A recent study by Liila Taruffi And Stefan Koelsch has shed some light on why people seem to enjoy indulging in listening to sad music.
The study titled “The Paradox of Music-Evoked Sadness: Online Survey” explores the experience of 772 listeners in both Eastern and Western parts of the world. Surprisingly, it found that listening to sad music resulted in positive effects.
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The research categorized the rewards into four: imagination, emotion regulation, empathy and no "real-life" implications. In other words, sad music draws you into another world of your own creation, lets you figure out how you’re feeling and how you want to deal with it and also lets you know about other people’s sad experiences – thereby granting you a medium through which to empathize. Lastly, all of this comes without any real life repressions for the listener.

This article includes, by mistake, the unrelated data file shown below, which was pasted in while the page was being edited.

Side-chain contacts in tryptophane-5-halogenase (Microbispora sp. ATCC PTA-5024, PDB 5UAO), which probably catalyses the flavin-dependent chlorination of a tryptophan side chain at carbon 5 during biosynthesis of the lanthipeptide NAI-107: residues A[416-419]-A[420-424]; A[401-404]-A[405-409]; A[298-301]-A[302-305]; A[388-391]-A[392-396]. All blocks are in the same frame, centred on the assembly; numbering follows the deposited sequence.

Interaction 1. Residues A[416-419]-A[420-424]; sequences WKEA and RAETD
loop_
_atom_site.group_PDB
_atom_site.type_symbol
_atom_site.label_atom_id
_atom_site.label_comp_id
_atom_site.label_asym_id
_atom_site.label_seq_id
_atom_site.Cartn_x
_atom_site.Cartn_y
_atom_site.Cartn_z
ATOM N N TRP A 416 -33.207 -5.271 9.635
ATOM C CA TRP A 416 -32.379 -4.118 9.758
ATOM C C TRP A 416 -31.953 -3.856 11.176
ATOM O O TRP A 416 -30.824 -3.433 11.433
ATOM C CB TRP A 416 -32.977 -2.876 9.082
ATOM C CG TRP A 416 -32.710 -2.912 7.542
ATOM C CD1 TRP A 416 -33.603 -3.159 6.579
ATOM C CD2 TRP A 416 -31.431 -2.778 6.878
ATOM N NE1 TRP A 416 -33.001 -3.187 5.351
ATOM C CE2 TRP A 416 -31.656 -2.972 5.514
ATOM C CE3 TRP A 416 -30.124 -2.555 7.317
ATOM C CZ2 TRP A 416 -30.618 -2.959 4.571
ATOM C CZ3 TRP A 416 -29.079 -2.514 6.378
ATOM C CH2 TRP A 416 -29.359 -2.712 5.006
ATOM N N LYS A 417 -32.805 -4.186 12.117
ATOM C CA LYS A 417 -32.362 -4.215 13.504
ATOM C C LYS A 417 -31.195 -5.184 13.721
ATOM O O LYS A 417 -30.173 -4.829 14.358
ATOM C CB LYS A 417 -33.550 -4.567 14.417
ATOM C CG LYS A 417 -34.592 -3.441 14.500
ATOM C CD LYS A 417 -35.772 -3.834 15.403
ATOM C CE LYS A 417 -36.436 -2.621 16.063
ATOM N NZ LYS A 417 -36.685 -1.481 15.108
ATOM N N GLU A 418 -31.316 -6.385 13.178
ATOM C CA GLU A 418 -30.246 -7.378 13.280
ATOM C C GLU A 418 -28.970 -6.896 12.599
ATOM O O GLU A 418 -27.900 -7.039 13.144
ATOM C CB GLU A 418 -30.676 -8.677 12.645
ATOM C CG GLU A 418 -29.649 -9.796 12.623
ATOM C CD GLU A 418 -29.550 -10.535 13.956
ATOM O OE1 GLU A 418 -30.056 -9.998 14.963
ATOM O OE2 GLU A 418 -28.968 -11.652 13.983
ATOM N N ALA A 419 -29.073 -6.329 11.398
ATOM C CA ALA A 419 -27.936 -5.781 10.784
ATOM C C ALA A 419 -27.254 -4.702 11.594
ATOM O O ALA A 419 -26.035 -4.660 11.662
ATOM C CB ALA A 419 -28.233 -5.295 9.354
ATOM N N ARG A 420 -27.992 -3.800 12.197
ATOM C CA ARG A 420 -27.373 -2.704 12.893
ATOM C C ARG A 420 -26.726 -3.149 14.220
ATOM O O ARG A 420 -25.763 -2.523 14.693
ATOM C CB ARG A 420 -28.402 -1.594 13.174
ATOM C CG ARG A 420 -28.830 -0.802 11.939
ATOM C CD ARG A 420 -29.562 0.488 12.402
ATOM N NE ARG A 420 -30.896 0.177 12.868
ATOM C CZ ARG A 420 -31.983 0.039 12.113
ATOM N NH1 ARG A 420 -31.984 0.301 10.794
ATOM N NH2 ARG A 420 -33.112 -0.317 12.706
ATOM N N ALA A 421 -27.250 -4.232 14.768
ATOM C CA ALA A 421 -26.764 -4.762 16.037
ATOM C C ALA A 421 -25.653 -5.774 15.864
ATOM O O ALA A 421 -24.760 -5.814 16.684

According Taruffi, this is not a completely unfamiliar concept as she was inspired by the ancient thought of Aristotle. The Greek philosopher’s two cents on art, which contrasted to the views of his mentor, Plato, was that art was good for society.
The study only reaffirms Aristotle’s belief that through catharsis, society benefits as it has a mechanism in which to deal with negative emotion.
However, the authors do not deny that there are still some unanswered questions about the emotional experience of listeners. The findings show that nostalgia, a bitter-sweet emotion was the most frequent emotion. So is it good or bad? Also, what happens if you listen to really sad music for an extended amount of time?
Clearly, these experiences that come from listening to music – or as Aristotle would have pointed out, any forms of art – are complex and multi-faceted.
Having said that, it’s good to know that when we’ve wallowed into the despair of the likes of Leonard Cohen (or whatever music you would classify as sad), it actually makes us feel better.